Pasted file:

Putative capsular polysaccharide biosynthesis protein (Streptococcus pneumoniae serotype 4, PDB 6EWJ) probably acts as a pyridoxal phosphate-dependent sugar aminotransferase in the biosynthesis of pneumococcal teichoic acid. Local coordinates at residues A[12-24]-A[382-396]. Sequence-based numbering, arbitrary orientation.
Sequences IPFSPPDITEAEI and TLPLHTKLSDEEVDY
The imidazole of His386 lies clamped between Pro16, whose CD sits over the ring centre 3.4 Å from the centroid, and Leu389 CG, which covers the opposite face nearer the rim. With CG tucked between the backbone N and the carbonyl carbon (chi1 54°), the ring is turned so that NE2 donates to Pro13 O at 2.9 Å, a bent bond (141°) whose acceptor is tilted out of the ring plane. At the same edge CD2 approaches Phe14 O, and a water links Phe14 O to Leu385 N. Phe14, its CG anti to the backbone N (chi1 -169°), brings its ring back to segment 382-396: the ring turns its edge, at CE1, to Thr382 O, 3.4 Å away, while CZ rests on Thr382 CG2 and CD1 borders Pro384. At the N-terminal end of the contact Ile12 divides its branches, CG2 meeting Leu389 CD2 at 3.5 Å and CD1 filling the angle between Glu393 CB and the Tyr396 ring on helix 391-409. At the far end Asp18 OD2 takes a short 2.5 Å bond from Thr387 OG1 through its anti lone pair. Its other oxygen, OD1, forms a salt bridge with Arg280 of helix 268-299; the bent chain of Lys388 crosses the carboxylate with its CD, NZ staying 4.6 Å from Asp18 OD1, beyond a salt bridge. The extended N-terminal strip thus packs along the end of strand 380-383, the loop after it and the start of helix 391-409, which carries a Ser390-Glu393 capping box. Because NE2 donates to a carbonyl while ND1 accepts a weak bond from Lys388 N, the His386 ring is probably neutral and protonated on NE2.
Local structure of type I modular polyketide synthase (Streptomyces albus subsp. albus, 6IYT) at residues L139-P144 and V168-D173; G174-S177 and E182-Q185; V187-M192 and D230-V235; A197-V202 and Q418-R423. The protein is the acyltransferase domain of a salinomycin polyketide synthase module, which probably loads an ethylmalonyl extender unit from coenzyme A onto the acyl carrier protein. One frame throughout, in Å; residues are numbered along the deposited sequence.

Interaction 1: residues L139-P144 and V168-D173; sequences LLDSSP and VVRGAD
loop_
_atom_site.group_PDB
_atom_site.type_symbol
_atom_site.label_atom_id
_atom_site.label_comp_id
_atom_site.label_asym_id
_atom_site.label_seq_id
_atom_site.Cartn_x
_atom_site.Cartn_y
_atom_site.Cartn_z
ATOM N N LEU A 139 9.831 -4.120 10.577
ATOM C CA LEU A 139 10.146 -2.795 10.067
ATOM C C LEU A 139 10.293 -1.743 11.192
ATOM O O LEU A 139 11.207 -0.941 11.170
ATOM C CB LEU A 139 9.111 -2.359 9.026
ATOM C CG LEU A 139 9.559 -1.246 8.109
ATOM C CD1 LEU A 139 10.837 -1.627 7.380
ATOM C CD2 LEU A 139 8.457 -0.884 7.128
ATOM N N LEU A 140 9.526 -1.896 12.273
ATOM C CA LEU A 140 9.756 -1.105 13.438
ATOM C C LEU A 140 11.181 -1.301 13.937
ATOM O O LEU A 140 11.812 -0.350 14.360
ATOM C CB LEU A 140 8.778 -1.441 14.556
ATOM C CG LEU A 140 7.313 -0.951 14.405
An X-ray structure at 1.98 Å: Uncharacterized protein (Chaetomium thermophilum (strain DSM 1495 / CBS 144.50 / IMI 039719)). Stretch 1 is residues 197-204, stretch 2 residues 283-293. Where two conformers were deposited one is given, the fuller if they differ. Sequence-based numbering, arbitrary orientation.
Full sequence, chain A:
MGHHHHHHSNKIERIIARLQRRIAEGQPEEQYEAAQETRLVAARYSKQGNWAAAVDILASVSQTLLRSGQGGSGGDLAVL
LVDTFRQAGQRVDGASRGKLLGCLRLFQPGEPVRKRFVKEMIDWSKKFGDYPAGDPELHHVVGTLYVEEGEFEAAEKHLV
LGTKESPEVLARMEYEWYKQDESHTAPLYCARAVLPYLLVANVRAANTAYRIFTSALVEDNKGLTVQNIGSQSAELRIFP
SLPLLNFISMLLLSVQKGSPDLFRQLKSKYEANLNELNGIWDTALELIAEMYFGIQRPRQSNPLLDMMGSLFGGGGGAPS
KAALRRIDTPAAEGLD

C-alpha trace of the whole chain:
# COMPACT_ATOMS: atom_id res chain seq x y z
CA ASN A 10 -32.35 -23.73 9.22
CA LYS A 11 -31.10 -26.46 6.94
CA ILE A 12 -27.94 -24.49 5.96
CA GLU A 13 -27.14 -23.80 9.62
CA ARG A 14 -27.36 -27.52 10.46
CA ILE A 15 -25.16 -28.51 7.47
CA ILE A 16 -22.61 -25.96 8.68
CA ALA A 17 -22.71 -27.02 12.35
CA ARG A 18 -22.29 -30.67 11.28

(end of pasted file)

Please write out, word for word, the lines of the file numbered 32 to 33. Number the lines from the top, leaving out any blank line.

MGHHHHHHSNKIERIIARLQRRIAEGQPEEQYEAAQETRLVAARYSKQGNWAAAVDILASVSQTLLRSGQGGSGGDLAVL
LVDTFRQAGQRVDGASRGKLLGCLRLFQPGEPVRKRFVKEMIDWSKKFGDYPAGDPELHHVVGTLYVEEGEFEAAEKHLV